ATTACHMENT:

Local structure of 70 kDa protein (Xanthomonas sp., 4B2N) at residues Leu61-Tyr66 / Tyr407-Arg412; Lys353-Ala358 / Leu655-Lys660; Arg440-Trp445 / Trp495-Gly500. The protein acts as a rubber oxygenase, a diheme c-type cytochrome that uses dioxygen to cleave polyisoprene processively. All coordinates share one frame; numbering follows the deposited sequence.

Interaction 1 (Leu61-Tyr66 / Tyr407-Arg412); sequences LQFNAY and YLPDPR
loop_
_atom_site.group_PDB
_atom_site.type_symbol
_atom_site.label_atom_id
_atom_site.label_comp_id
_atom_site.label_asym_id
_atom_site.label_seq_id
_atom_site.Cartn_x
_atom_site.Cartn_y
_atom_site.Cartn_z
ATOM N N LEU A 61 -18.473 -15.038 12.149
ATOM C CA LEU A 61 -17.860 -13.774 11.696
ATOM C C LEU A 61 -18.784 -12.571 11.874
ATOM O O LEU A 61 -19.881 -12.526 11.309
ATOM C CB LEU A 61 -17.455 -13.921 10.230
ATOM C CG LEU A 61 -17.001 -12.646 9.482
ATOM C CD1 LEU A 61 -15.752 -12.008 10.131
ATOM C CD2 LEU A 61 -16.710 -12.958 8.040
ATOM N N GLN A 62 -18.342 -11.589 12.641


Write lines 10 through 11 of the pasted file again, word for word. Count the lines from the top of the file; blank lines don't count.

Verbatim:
_atom_site.Cartn_x
_atom_site.Cartn_y